For one of the most invasive plants, Japanese Knotweed Removal can be very difficult. These plants were introduced from Japan into the UK and them to North America in the 19th century. It was used as an ornamental for landscaping but it spread terribly. They like warm and moist areas, riverbanks, roadsides and gardens. They will often spread with landfill being moved, all it takes is a section of root for it to grow.
The knotweed will not grown in forested areas as they tend to be too dark. In the right conditions, however, they will take over. They are so hardy that they will grow through the cracks of a sidewalk or driveway.
One of the first things you can do is to throw a tarp over the plants to prevent sunlight from getting to them. This will smother them and they will not have the nutrients to grow. You must make sure that the tarp is large enough to cover the plants and then some area and that it is weighted down with heavy objects so that no sun can get to the plants.
At this point you can leave the tarp there indefinitely and mulch over the top of it and put some decorative pots or a table and chairs in the space. You can also create raised beds as the plant will not be able to come through the plastic or poly material of the tarp that you have used. You can also throw an old carpet over the plants if you have a piece that is large enough to smother them.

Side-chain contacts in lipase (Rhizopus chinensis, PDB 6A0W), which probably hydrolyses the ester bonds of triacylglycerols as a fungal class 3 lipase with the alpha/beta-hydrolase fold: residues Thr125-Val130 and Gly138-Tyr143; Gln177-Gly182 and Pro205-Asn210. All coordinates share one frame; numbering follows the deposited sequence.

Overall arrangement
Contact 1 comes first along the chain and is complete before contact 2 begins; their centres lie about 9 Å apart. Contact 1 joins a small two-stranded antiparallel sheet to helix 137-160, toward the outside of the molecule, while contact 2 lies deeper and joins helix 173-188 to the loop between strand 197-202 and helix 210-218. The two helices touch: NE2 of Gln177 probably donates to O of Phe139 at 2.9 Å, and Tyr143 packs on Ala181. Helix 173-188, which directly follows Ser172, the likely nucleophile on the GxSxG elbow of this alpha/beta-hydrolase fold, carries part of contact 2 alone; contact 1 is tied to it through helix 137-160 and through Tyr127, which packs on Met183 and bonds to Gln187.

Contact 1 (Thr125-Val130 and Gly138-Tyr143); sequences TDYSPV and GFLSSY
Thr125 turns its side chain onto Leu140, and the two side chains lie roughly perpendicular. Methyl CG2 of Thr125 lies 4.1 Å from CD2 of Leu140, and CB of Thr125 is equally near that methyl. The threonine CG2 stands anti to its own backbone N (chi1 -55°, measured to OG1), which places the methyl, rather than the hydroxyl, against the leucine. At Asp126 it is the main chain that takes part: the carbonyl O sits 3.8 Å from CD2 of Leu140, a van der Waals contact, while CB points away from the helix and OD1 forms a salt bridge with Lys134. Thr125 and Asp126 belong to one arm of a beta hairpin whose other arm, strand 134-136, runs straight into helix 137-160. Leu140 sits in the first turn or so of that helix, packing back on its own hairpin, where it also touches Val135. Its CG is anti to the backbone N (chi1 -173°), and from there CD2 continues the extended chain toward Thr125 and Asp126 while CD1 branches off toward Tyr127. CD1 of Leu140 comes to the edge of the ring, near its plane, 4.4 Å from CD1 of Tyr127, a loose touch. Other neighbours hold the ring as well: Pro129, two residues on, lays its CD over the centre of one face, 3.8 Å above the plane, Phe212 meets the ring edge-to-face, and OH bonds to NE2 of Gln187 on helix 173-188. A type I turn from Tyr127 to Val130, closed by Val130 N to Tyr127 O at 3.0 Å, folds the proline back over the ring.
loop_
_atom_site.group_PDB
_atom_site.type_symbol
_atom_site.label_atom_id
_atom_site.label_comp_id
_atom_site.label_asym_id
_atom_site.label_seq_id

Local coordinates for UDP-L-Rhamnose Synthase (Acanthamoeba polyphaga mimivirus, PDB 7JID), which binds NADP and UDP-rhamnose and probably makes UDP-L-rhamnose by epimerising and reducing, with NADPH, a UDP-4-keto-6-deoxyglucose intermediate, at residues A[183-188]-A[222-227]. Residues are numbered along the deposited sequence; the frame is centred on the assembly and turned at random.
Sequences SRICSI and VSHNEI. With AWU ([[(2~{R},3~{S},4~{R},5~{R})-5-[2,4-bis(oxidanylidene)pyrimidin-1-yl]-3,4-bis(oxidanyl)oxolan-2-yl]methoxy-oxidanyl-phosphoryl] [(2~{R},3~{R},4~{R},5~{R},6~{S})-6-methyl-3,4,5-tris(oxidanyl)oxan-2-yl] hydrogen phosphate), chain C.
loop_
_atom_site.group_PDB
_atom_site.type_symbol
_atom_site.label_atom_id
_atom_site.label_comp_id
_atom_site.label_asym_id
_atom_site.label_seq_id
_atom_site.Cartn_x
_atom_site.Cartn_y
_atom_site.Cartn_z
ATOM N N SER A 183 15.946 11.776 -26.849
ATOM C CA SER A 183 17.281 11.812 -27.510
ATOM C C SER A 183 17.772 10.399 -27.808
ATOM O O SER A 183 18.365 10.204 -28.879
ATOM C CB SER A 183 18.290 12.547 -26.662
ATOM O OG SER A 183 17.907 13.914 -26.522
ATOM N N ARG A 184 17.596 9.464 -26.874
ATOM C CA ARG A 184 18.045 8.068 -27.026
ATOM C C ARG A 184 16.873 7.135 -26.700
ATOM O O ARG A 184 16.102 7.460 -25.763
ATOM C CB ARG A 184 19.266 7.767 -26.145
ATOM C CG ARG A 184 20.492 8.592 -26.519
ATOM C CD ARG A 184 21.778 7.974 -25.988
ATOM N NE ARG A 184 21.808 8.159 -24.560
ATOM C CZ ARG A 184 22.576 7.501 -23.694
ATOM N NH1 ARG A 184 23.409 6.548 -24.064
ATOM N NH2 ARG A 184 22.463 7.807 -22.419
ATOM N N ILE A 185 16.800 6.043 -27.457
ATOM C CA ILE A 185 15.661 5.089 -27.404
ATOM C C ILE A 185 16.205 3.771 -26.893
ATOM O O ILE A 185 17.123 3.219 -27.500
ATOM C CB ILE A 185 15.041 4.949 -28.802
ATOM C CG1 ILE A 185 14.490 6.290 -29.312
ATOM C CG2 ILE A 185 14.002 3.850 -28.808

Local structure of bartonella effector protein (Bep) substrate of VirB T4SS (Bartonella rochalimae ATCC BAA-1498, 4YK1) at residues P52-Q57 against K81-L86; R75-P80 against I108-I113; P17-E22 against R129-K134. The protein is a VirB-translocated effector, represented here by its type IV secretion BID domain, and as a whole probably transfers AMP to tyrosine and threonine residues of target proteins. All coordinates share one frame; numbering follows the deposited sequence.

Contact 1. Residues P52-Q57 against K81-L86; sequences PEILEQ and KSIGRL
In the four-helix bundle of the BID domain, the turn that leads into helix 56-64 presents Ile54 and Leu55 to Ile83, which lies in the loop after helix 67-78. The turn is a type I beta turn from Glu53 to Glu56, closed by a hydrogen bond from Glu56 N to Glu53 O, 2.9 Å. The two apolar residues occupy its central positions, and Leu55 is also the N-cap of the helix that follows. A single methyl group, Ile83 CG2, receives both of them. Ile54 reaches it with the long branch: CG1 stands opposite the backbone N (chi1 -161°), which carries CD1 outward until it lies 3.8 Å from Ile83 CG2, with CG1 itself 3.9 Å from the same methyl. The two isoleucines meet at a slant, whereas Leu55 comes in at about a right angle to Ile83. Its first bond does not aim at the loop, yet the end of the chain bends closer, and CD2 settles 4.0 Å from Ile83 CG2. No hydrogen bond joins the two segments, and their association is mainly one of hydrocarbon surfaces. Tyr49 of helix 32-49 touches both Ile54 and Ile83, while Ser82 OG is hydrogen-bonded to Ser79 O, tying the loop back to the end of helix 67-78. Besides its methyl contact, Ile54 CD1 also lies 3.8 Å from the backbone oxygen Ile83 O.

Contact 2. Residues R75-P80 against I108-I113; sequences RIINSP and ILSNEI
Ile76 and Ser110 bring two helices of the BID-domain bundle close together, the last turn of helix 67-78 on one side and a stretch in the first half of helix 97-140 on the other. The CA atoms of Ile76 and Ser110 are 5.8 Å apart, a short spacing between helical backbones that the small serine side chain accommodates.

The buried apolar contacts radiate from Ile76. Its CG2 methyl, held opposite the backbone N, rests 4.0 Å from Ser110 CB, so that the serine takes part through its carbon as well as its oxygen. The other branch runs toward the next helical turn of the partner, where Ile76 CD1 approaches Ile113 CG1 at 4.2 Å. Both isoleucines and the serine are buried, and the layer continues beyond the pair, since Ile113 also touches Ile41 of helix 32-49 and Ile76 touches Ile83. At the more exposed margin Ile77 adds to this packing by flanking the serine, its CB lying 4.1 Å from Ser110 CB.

Japanese Knotweed Expert Ltd say that weed killer is another method that works well for killing off knotweed. The active ingredient in the following brands is glyphosate, look for Touchdown, Rodeo, Pondmaster, Landmaster, Ranger or Roundup. As Roundup is the most well know, it works systemically to kill the plant after the leaves have been sprayed. It can also be administered into the roots by injection.
Persistent cutting can be effective but you must make sure to pick up all the cuttings or they will root and cause even more of a problem. Cutting can be done before spraying and covering with a tarp. It is a lot of work to get rid of this plant and you have to be aggressive about it.
A good thing to do is dig the plant up and remove the root system. You will need to make sure you do this a couple of times to get everything removed. Then spray the area and even put a tarp over it just to make sure. Japanese Knotweed removal is a big job that requires persistence and a lot of work.
Another effective removal method is excavation and burial. It must be buried to landfill site which is licensed. Excavation involves digging the whole plant with its root system which is very costly.
A root barrier is another way to remove the stubborn Japanese knotweed. The creation of a barrier would confine the weed to a certain perimeter. Soil sifting is also effective in removing the Japanese knotweed where the soil is excavated mechanically before sifting through to separate it from the weed.…